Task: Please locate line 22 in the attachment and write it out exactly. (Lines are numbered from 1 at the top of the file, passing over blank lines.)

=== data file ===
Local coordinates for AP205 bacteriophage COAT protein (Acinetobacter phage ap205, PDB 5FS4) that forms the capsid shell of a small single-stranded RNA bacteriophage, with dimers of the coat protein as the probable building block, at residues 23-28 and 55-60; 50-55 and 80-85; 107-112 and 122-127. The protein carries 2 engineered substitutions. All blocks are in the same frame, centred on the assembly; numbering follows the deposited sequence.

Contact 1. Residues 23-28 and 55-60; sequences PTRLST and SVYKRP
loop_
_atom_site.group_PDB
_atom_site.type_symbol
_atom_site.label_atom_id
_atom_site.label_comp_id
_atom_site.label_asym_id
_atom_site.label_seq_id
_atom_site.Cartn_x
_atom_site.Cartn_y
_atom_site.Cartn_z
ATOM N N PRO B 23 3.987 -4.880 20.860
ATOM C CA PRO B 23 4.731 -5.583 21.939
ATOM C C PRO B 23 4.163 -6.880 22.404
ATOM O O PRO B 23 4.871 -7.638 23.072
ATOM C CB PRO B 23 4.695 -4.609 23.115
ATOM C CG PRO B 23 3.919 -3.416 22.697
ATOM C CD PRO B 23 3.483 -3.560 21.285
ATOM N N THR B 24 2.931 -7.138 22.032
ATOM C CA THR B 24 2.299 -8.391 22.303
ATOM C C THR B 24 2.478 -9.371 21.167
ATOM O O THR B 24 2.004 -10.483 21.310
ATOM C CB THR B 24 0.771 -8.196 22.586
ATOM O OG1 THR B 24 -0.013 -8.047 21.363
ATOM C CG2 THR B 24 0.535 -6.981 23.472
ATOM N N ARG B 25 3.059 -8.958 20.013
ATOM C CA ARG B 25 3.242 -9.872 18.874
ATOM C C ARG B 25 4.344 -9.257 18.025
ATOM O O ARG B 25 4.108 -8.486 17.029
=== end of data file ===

ATOM C C THR B 24 2.478 -9.371 21.167